If Congress passes this jobs bill, companies will get tax credits for hiring America's veterans. We ask those men and women, our family, our friends, to leave their careers, leave their families, risk their lives to fight for our country. The last thing they should have to do is fight for a job when they come home.
The "American Jobs Act" will cut taxes for almost every worker and small business in America, give an extra tax cut to every small business that hires workers or gives workers a raise. You've got Republicans in Congress who keep on talking about, "We've got to help job creators." Don't just talk about it, actually do something. Pass thisjobs bill, and every single one of those job creators will have more money to hire.
Now, a lot of folks in Congress, they'll tell you, "Well, we may support some of those ideas, but it's got to be paid for." Well, I agree. It does have to be paid for. We have a deficit, and we've got to tackle it in a serious way. So recently, I laid out exactly how we should pay for it--pay this debt down over time and pay for the jobs bill. It's a plan that adds to the $1 trillion in cuts that we already made during the summer, one of the biggest spending cuts in history.
When people talk about we need to shrink the deficit, we just made some tough cuts. And we're willing to do more. But we can't just spend--we can't just cut our way out of the problem; we've also got to grow our way out of the problem. We've got to invest in those things that help us grow and put people back to work.
And our plan says if we want to close our deficit and put people back to work, then we've got to do it in a balanced way and a fair way. It means that, yes, we've got to make some tough choices, make some tough priorities, get rid of programs that don't work so we can fund the ones that do. But we've also got to ask those who've been most blessed by America--the wealthiest, biggest corporations--we've got to ask them to also do their fair share.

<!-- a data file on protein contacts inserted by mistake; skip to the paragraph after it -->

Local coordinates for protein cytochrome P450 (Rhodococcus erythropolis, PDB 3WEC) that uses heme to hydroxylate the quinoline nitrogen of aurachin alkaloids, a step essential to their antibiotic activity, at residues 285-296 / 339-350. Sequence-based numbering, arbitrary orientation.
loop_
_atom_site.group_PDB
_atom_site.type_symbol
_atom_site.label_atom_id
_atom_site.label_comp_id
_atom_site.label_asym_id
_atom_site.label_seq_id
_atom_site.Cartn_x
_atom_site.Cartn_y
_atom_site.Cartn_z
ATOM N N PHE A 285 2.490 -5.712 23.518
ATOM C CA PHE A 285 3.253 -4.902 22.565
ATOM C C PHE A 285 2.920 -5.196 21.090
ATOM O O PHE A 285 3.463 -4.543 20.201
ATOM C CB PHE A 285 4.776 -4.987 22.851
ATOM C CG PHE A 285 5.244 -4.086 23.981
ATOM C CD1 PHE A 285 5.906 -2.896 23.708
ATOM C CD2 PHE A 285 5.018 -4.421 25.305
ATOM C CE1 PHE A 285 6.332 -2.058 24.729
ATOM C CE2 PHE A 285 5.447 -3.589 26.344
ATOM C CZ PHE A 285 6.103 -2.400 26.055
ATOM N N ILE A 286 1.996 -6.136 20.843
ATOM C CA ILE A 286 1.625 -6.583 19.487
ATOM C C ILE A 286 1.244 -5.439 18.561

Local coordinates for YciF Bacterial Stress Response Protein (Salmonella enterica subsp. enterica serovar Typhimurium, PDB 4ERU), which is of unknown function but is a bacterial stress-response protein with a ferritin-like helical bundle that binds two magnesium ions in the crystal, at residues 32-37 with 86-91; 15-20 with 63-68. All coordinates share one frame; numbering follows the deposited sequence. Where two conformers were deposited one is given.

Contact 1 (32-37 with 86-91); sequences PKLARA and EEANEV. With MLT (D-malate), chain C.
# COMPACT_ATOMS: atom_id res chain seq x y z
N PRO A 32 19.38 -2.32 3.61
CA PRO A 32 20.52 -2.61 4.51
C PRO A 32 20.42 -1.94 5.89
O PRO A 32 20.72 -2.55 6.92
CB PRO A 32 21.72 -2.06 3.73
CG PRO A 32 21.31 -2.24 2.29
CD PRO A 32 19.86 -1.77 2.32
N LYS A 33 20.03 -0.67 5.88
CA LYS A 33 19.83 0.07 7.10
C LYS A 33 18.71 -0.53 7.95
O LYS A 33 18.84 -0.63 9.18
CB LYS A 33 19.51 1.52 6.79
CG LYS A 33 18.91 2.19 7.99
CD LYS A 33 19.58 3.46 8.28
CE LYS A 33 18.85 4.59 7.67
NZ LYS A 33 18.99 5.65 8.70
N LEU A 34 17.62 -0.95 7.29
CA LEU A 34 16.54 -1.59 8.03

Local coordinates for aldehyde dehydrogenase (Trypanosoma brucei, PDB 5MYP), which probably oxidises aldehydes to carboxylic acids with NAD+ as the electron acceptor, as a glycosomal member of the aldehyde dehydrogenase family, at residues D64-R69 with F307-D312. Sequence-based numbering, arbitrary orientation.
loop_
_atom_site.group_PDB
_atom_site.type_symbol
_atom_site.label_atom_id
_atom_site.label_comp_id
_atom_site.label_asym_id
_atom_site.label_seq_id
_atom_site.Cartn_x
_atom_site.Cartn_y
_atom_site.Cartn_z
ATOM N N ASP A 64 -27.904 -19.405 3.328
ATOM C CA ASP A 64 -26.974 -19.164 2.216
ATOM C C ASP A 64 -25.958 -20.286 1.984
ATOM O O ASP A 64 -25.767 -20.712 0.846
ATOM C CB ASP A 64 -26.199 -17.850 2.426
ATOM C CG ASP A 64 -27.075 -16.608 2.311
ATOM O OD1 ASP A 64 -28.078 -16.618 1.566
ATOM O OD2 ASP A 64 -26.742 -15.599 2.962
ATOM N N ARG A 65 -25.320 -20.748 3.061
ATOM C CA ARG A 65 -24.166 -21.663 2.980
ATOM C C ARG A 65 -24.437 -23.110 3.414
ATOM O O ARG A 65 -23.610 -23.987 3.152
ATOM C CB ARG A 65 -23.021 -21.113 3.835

We've got a Tax Code that's all messed up, and we need to reform it. Now, Republicans say they want to reform it too. That's great. We're happy to work with them, but it's got to be based on a very simple principle: Middle class families shouldn't pay higher rates than millionaires or billionaires. Warren Buffett's secretary shouldn't pay a higher rate than Warren Buffett. A teacher or a nurse or a construction worker making $50,000 a year shouldn't be paying a higher rate than somebody making $50 million a year. It's not right, and it's got to change.
Now, I want to be very clear here: Nobody wants to punish success in America. The Republicans talk about "class warfare." That's--our goal is to make success available for everybody. What's great about this country is you've got a good idea, you've got a service that nobody else has thought of, you know what, go out there, start a business, make money. I want everybody out there to be rich. That's great. Anybody in America should be able to make it if they try.
But none of us make it on our own. Somebody--an outstanding entrepreneur like a Steve Jobs, somewhere along the line he had a teacher who helped inspire him. All those great Internet businesses wouldn't have succeeded unless somebody had invested in the Government research that helped to create the Internet. We don't succeed on our own. We succeed because this country has, in previous generations, made investments that allow all of us to succeed.
So this is the land of opportunity. But we have to remember, those of us who have done well, we should all pay our fair share in taxes to contribute to the Nation that makes our success possible. That's not class warfare. That's not an attack on anybody. That's just common sense. That's just fairness.
So when you hear Congress dusting off those old talking points and talking--calling this class warfare, I just have to remind people, 26 years ago, another President said that closing tax loopholes that benefited special interests, the most affluent, he said these Tax Codes that made it possible for millionaires to pay nothing while a bus driver was paying 10 percent of his salary, that's just crazy. It's time we stopped it. You know who said that? That was Ronald Reagan. That was Ronald Reagan.
So I don't understand what these other folks are arguing about. They all say that Ronald Reagan is their guy. [Laughter] I'm agreeing with him. I know they've got short memories, but I don't remember Republicans accusing him of engaging in class warfare. He was expressing common sense.
So, you know what, if asking somebody like me, who's done very well, to pay the same tax rate as a plumber or a teacher or a bus driver makes me a warrior for the middle class, I'll wear that as a badge of honor. I'll wear that as a badge of honor. I don't mind, because ultimately, this is about priorities. This is about choices.
It would be great if we didn't have to pay any taxes, nobody, and we could still have great roads and great bridges and great schools and high-speed rail. But you know what, if we want to put people back to work, if we're not willing to just settle for the status quo, if we want to invest in the future, that money has got to come from somewhere.